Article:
The flight with Thomson’s was excellent and we arrived on time to find the forecast was correct. The skies were leaden with no view of the mountains. Rain was definitely heading our way.
Once we located our one suitcase it was off to try out the local bus service into Palma. No Taxi’s or hotel transfers for us, just a good old bus. 6 euro’s and 30 minutes later, we were stood inside our apartment looking out over a children’s park and the sea. Sadly the Autopista De Llevant runs between the park and the sea, but it didn’t detract from the view.
In true GB grey and wet weather we head out to find our bearings, food and most importantly wine for the evening. I am not a great fan of choosing restaurants when on holiday. I find it extremely stressful and often disappointing, so for me the challenge of “ready steady cook” with whatever local products I can find is all part of the fun. It is of course always assisted by trying the local red which in Majorca is excellent.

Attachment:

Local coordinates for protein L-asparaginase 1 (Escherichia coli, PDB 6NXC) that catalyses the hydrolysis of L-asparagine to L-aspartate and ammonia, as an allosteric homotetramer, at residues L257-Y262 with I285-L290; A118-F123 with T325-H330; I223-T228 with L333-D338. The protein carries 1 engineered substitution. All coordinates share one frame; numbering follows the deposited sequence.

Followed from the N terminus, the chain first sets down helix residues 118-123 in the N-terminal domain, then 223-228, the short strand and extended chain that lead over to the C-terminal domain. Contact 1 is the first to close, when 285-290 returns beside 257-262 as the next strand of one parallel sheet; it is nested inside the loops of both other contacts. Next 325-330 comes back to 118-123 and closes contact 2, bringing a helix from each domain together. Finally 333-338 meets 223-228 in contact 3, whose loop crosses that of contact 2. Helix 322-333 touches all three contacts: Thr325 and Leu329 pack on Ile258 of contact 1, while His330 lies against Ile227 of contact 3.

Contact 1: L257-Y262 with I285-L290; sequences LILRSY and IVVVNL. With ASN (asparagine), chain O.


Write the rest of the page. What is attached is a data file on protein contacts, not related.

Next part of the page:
Palma as a city is wonderful. The old town is full of narrow cobbled streets full of history with tall, beautiful architecture ranging from hundreds of years old to art deco/modernist ones. Around every corner you will find a “Placa” or square to you and I, where the cafe/Tapas culture is buzzing. There are of course tacky tourist shops to be found alongside brand names like Mango and H&M, but then again Rolex, Louis Vuitton and designer clothes shops exist close by making it a shoppers’ heaven. My heaven though is in the food markets. One at Mercat de L’olivar and the other at Mercat de Santa Catalina. This is a cook’s heaven, but not recommended for any squeamish vegetarians.